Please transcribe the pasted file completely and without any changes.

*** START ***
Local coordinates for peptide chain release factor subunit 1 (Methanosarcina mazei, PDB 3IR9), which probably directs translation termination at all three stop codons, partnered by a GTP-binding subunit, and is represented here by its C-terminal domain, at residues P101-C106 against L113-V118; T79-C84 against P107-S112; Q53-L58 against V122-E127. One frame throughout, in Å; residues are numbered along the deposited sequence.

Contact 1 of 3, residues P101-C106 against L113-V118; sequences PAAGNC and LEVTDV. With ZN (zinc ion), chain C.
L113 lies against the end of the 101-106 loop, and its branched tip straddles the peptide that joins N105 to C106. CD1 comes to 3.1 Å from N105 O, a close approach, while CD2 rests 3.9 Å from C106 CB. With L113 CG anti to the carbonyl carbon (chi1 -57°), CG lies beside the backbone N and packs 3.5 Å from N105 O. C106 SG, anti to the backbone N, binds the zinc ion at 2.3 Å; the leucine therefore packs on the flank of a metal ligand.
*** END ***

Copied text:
Local coordinates for peptide chain release factor subunit 1 (Methanosarcina mazei, PDB 3IR9), which probably directs translation termination at all three stop codons, partnered by a GTP-binding subunit, and is represented here by its C-terminal domain, at residues P101-C106 against L113-V118; T79-C84 against P107-S112; Q53-L58 against V122-E127. One frame throughout, in Å; residues are numbered along the deposited sequence.

Contact 1 of 3, residues P101-C106 against L113-V118; sequences PAAGNC and LEVTDV. With ZN (zinc ion), chain C.
L113 lies against the end of the 101-106 loop, and its branched tip straddles the peptide that joins N105 to C106. CD1 comes to 3.1 Å from N105 O, a close approach, while CD2 rests 3.9 Å from C106 CB. With L113 CG anti to the carbonyl carbon (chi1 -57°), CG lies beside the backbone N and packs 3.5 Å from N105 O. C106 SG, anti to the backbone N, binds the zinc ion at 2.3 Å; the leucine therefore packs on the flank of a metal ligand.